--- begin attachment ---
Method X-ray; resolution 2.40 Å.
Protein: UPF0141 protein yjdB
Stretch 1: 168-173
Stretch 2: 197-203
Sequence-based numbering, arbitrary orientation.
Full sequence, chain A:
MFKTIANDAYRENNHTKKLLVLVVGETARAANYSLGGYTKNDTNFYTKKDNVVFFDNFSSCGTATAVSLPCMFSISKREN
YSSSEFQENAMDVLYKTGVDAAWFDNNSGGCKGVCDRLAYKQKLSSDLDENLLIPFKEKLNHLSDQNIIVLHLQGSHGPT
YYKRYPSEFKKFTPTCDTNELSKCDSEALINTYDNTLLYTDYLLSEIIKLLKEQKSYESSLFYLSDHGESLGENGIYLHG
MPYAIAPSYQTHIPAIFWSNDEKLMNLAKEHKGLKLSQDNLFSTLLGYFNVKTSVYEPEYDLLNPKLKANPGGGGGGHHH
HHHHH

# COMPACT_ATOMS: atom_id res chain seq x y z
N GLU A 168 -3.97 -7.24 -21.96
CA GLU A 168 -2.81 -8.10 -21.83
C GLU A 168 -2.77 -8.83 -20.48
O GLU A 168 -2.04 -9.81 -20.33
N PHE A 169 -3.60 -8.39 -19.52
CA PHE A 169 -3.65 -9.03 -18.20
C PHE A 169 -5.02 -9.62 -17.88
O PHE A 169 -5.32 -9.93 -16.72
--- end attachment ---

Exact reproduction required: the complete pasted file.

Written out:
Method X-ray; resolution 2.40 Å.
Protein: UPF0141 protein yjdB
Stretch 1: 168-173
Stretch 2: 197-203
Sequence-based numbering, arbitrary orientation.
Full sequence, chain A:
MFKTIANDAYRENNHTKKLLVLVVGETARAANYSLGGYTKNDTNFYTKKDNVVFFDNFSSCGTATAVSLPCMFSISKREN
YSSSEFQENAMDVLYKTGVDAAWFDNNSGGCKGVCDRLAYKQKLSSDLDENLLIPFKEKLNHLSDQNIIVLHLQGSHGPT
YYKRYPSEFKKFTPTCDTNELSKCDSEALINTYDNTLLYTDYLLSEIIKLLKEQKSYESSLFYLSDHGESLGENGIYLHG
MPYAIAPSYQTHIPAIFWSNDEKLMNLAKEHKGLKLSQDNLFSTLLGYFNVKTSVYEPEYDLLNPKLKANPGGGGGGHHH
HHHHH

# COMPACT_ATOMS: atom_id res chain seq x y z
N GLU A 168 -3.97 -7.24 -21.96
CA GLU A 168 -2.81 -8.10 -21.83
C GLU A 168 -2.77 -8.83 -20.48
O GLU A 168 -2.04 -9.81 -20.33
N PHE A 169 -3.60 -8.39 -19.52
CA PHE A 169 -3.65 -9.03 -18.20
C PHE A 169 -5.02 -9.62 -17.88
O PHE A 169 -5.32 -9.93 -16.72